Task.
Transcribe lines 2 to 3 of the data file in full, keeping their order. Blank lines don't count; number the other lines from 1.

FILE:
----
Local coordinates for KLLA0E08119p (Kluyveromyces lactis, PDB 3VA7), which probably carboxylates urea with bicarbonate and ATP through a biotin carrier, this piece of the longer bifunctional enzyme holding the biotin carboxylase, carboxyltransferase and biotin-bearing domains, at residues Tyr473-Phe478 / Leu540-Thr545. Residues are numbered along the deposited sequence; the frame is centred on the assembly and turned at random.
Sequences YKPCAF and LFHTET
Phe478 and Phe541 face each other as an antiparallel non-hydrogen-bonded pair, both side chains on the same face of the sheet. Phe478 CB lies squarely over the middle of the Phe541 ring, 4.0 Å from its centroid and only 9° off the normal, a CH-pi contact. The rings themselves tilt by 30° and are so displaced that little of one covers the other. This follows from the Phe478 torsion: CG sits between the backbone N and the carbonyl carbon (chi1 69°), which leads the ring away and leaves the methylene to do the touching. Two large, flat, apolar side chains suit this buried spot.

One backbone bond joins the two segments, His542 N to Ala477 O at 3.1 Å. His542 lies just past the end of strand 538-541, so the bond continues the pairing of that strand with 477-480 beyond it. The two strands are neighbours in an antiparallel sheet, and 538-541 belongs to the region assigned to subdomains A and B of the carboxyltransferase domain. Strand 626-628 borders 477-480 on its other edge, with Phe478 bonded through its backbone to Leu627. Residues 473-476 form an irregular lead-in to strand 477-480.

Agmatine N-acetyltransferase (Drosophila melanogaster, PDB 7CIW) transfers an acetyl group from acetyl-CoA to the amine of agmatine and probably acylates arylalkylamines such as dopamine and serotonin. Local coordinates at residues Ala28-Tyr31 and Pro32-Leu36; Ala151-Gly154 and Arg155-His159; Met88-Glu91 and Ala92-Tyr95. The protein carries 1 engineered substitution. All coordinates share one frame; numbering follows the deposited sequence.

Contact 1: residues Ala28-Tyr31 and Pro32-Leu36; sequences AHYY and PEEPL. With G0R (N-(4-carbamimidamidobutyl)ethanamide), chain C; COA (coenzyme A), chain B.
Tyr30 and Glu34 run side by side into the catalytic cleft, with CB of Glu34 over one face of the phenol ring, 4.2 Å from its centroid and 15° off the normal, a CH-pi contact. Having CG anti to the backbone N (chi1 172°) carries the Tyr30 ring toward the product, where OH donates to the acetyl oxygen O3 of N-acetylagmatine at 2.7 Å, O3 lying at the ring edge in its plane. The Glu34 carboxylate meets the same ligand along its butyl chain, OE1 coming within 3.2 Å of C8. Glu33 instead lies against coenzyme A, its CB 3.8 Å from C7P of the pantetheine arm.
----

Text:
Sequences YKPCAF and LFHTET
Phe478 and Phe541 face each other as an antiparallel non-hydrogen-bonded pair, both side chains on the same face of the sheet. Phe478 CB lies squarely over the middle of the Phe541 ring, 4.0 Å from its centroid and only 9° off the normal, a CH-pi contact. The rings themselves tilt by 30° and are so displaced that little of one covers the other. This follows from the Phe478 torsion: CG sits between the backbone N and the carbonyl carbon (chi1 69°), which leads the ring away and leaves the methylene to do the touching. Two large, flat, apolar side chains suit this buried spot.